Mary Jane McCallum is a First Nations professor who started working at the University of Winnipeg in 2008 in the history department.
She says when she came to the university, the Indigenous history course offerings were ethnographic, so she developed a few courses of her own.
“So they would be about Iroquois people, Algonquin people, the North, that kind of thing. So I wanted to put in a few thematic courses,” she says.
One course she developed was on Indigenous health, because when she arrived at the university in 2008, the death of Brian Sinclair – an Indigenous man found dead after waiting hours in Health Sciences Centre’s emergency room – had just happened.
She also developed a course on the history of residential schools, because she says she thought it was important to have education initiatives mentioned in the Truth and Reconciliation Commission present in post-secondary education, as well as other levels.
Most recently, McCallum was awarded the Indigenous Research Scholar Award, which she says is an award that recognizes Indigenous scholars. The award was implemented over the summer.
McCallum has a few plans on how to use the money from the award.
“There’s a project that I’m working on with a couple of other Indigenous historians from Ontario and Saskatchewan … We decided to come together and create a website that’s about Indigenous history and by Indigenous historians,” she says. “We’re going to try to focus on the work of Indigenous people and their readings of history.”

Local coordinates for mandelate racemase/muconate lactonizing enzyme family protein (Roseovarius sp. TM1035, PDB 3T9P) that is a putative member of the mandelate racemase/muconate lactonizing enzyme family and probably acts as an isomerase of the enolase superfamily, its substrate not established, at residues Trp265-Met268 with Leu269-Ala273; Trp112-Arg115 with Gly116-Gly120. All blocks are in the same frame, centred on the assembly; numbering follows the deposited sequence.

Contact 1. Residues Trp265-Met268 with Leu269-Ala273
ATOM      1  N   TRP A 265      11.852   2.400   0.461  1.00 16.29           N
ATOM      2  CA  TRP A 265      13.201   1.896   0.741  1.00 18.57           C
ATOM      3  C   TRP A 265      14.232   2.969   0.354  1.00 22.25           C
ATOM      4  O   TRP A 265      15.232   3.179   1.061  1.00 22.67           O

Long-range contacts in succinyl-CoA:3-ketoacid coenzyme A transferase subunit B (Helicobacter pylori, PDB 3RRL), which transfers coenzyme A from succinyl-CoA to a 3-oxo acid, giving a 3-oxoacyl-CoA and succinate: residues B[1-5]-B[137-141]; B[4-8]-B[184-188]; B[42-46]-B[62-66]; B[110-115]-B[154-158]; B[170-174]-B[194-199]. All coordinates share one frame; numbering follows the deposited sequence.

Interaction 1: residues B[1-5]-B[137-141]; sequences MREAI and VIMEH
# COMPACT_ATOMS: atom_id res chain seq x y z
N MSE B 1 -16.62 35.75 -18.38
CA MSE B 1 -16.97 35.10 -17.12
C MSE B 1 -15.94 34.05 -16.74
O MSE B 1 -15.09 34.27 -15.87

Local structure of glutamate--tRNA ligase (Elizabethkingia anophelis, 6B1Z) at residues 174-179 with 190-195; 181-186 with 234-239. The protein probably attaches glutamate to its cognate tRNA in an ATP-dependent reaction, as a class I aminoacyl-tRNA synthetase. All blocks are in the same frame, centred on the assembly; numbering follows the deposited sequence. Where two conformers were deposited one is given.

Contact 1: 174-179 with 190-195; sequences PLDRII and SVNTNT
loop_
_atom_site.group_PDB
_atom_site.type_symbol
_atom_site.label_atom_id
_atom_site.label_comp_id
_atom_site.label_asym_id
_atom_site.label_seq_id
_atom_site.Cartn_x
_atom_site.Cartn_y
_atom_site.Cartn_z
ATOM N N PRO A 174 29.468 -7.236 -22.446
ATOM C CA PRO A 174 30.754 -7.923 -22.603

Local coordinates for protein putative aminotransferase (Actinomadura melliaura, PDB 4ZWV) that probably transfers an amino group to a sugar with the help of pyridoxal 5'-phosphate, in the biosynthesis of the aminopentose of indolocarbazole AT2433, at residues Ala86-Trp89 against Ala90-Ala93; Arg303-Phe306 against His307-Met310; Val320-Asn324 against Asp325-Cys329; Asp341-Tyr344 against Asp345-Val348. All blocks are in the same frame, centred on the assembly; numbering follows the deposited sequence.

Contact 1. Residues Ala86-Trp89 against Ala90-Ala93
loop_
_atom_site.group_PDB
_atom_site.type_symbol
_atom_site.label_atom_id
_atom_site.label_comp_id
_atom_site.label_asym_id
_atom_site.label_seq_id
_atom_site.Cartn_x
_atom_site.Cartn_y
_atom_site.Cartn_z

She’s also working with Susan Hill, a historian from the University of Toronto. They’re putting together a book that’s an edited collection of Indigenous women’s history.
“It’s one of those things where we both really want this to happen but neither of us have the time to do it, and so this kind of award is like, it’s just a godsend.” McCallum says.
If you could have any superpower, what would it be? One, I always admire people who have a photographic memory. I would love to have that. And (two), I would love to talk to people who lived in the past and figure out what they were doing, because they did some strange things sometimes, and I don’t understand why!
What’s your favourite thing about yourself? I grew up in Ontario and went to school in Ontario. The thing about doing that is the expectation is when you’re going to do a PhD, you stay in Ontario. So when I came to the decision that I was going to move here, a lot of people were like what are you doing? You’re going to feel so isolated … It was exactly the right thing to do. For what I study, this is really the place to be, but it was just a really big leap for me to be able to do this. It’s that independence to make a really hard decision and stick with it enough to benefit from it.
Published in Volume 72, Number 7 of The Uniter (October 26, 2017)